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Review: Wuthering Heights - Far From the Madding Crowd
Wuthering Heights
Far From the Madding Crowd

Label: Locomotive Music
Year released: 2004
Duration: 61:15
Tracks: 11
Genre: Progressive Power Metal


Review online: June 29, 2004
Reviewed by: Sargon the Terrible
Readers' Rating
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Rated 4/5 (80%) (23 Votes)

Well, there is some potential here, but despite some impressive instrumental skills and a lot of effort, Wuthering Heights have managed to produce an album that is juuuuust barely worth your time. This is the third disc from these guys, and thank the Gods I have been spared the other two.

Now this is far from a worthless album, there is a lot of cool music on here. Specifically, there are a lot of cool parts that never really gel into a coherent whole. Now this is prog, so it might be said that coherency is not a prime virtue to be striven for, but I disagree. I think that a dedication to elaborate songwriting only incurs a greater onus to produce well-structured songs that hold together. Otherwise you get a whole mess of music, but no songs, as here. Wuthering Heights have a sound that is completely overloaded with keys, solos, bagpipe synths and everything up to and including the kitchen sink. It ends up sounding like a Power Metal pizza festooned with gummi bears and promotional tie-in keychains. The only thing that keeps Wuthering Heights from being a pop/rock band is their extreme musicianship, as most of their melodies are far too poppy to be metal. Okay, some of their vocal lines are pretty good, but then they'll break in with a part that honest-to-Odin sounds like Air Supply or Styx at their sappiest and ruin the mood.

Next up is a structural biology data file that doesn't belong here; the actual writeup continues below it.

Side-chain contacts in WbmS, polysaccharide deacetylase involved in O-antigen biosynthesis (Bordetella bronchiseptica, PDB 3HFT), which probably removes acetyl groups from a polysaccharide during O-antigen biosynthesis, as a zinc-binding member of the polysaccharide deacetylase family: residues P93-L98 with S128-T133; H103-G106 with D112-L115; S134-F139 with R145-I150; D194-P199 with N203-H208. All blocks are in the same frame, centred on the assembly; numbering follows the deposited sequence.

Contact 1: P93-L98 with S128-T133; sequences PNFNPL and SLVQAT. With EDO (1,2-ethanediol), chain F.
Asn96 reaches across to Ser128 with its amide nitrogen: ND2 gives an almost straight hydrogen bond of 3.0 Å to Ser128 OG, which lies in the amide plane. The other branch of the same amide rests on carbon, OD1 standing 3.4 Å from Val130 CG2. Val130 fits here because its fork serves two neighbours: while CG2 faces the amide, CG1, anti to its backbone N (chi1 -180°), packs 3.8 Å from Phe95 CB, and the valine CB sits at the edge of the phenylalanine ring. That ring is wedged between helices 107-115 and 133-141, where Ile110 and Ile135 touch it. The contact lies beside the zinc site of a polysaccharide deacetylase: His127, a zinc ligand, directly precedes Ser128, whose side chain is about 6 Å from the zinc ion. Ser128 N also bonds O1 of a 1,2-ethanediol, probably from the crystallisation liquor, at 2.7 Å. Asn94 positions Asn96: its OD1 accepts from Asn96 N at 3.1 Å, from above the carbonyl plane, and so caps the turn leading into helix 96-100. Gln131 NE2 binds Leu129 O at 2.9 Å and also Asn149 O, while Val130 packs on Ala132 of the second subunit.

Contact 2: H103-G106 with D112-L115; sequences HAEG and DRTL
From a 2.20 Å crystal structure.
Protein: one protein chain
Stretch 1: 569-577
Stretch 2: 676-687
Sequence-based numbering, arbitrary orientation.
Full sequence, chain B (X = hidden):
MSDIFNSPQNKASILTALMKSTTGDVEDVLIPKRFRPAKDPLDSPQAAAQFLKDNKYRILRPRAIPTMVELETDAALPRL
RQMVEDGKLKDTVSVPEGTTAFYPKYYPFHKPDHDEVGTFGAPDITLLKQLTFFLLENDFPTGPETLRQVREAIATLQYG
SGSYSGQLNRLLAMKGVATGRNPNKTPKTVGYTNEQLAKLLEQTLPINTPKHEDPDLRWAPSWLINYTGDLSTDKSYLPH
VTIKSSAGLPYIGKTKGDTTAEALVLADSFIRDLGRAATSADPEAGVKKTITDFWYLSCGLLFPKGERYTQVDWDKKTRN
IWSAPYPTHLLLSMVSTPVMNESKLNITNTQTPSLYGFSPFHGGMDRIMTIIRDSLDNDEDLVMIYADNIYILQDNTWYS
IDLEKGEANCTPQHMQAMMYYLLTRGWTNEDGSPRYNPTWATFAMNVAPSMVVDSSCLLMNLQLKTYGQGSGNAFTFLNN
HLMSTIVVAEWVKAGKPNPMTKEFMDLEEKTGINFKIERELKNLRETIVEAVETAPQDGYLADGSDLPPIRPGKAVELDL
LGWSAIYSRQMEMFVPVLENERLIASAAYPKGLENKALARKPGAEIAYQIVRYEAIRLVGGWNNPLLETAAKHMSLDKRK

I just can't take an album with a song called "Bad Hobbits Die Hard" seriously. The only thing that stands out to me about this is A: how utterly gay about half of it is, and B: how completely boring all the trills and arpeggios get after about the third song. The end effect is an album that sounds like Sonata Arctica, Styx, Dio and Barney the Purple Dinosaur were combined in some horrible nuclear accident. If you are a prog-whore and don't care about melodies that sound like they were written by Lerner and Lowe, then this is the disc for you my friend. If you like metal songwriting that has produced actual songs, rather than just a bunch of notes on a CD, then you had best look elsewhere.

More about Wuthering Heights...
Review: Salt (reviewed by Sargon the Terrible)
Review: The Shadow Cabinet (reviewed by MetalMike)
Review: To Travel for Evermore (reviewed by Bruce Dragonchaser)
Review: Within (reviewed by Bruce Dragonchaser)
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